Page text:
• Air filters: This is one area where you can probably stretch the time limits. If you drive less, the engine air filter and cabin air filter shouldn’t be collecting much dirt and debris, so it’s likely you won’t need to change them as often as when you were driving 12,000 miles per year.

Car Storage Basics

If the vehicle is going to be parked for weeks at a time, here’s what you need to do:

  • First, if you can, arrange to park the vehicle in a garage or other indoor location so it isn’t exposed to hail, tree sap, bird droppings, or air pollutants. Even just exposure to the sun can fade the paint. A dry garage or storage unit is preferable; letting a vehicle sit in a damp environment can breed rust.
  • If a garage isn’t available and you must use outdoor storage, buy a car cover that won’t scratch the car’s Ideally, it would be the “breathable” type that allows moisture and condensation to evaporate. Some car covers that are labeled as weatherproof may trap moisture underneath the cover.

Here are further steps to take based on the period of time you plan of storing your car:

Short-Term Car Storage (Up to a Month or So)

If your car is going to sit just for a few weeks:

  • Wash the car to remove dirt, salt, bird droppings, and other crud that can damage paint and cause rust.
  • Thoroughly vacuum the interior; you don’t want any food scraps that will attract small animals looking for an indoor dining experience.
  • Fill the gas tank to prevent moisture and rust in the fuel system.
  • Inflate the tires slightly above the recommended pressure levels (you can find those levels on the driver’s door jamb, or in the owner’s manual). The tires are likely to lose air while they sit, so pump in a little extra so you don’t return to tires that have flat spots from the weight of the vehicle.

Medium-Term Car Storage (Up to 3 Months)

Do all of the above, plus:

  • Wax the car to remove oxidation and provide a protective coating on the paint.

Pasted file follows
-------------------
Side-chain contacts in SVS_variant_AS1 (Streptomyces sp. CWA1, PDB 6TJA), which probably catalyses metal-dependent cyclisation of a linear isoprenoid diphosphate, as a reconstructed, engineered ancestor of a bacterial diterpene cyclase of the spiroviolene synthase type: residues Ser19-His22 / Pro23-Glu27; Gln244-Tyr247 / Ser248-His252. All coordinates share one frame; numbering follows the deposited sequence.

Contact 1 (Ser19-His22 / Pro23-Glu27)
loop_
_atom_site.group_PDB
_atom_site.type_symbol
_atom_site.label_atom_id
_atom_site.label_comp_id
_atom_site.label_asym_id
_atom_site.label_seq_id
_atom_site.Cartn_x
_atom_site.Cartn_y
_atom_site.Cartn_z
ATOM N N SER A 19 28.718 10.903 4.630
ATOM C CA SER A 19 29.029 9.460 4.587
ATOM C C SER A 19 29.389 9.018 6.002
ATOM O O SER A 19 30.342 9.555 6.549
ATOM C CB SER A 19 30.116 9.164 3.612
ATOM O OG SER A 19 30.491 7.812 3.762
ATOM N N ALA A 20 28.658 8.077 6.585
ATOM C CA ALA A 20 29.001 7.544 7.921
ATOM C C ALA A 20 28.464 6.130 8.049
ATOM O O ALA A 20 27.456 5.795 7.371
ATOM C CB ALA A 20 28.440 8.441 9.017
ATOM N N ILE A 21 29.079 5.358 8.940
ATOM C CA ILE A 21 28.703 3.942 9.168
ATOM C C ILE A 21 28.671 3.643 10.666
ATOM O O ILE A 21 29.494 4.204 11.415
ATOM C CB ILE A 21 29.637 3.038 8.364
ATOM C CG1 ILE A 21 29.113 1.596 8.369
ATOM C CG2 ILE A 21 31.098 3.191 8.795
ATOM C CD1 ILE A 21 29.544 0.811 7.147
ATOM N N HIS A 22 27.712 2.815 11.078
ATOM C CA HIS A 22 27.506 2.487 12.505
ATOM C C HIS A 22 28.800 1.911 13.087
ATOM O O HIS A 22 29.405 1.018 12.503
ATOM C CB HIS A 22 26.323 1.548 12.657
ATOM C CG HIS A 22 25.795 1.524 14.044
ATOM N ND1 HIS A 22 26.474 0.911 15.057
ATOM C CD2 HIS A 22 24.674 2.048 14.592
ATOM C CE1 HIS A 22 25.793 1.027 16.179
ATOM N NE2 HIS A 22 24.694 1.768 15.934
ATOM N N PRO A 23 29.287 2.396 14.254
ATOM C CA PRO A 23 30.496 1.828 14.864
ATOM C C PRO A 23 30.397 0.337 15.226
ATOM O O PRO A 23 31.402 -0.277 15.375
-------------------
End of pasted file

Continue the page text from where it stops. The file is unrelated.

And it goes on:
• Change the oil before you store the car. Dirty, contaminated, or old oil can cause sludge and damage internal engine parts.
  • If temperatures are going to dip below freezing while you’re gone, check the engine coolant to make sure there’s enough
  • Release the parking brake. Corrosion could lock it in place if you leave it engaged for several weeks.
  • Remove the battery and place it on a wood or heavy cardboard surface instead of on damp concrete. Connecting it to a trickle charger with an automatic shut-off will keep it fully charged until you return.
  • Put the vehicle on jack stands to remove the weight from the tires. It’s worth the effort. Leaving the tires stationary for several weeks while bearing the full weight of the vehicle can result in permanent flat spots, and you will need to buy new tires.

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Long-Term Car Storage (More Than 3 Months)

Do all the above, plus:

  • Add stabilizer to the gas tank to absorb moisture and prevent gum and varnish from forming and degrading the gas. Then fill the tank with gas and drive the vehicle several miles to mix in the stabilizer.
  • Try to keep squirrels, mice and other creatures from setting up housekeeping inside the vehicle, the engine bay, or even the exhaust system. These critters like to munch on wires that have organic coverings, and that damage can be costly to repair. Spread moth balls or anti-static dryer sheets around and under the vehicle.
  • Stuff aluminum foil or steel wool into the exhaust pipe and the engine air intake. (Don’t forget to remove them before starting the vehicle when you return!) Cloth can work, but rodents like to use cloth to make nests.
  • Pull the windshield wiper arms away from the glass so they don’t stick or leave marks.
  • Treat leather and vinyl upholstery with conditioner to prevent drying and cracking.

Drive Your Car at Least Once a Week, If You Can

Most of these measures won’t be necessary if someone is available to drive your car every week for at least several miles to get all the fluids flowing at their normal operating temperatures and to give the engine, transmission, brakes, and other components some exercise.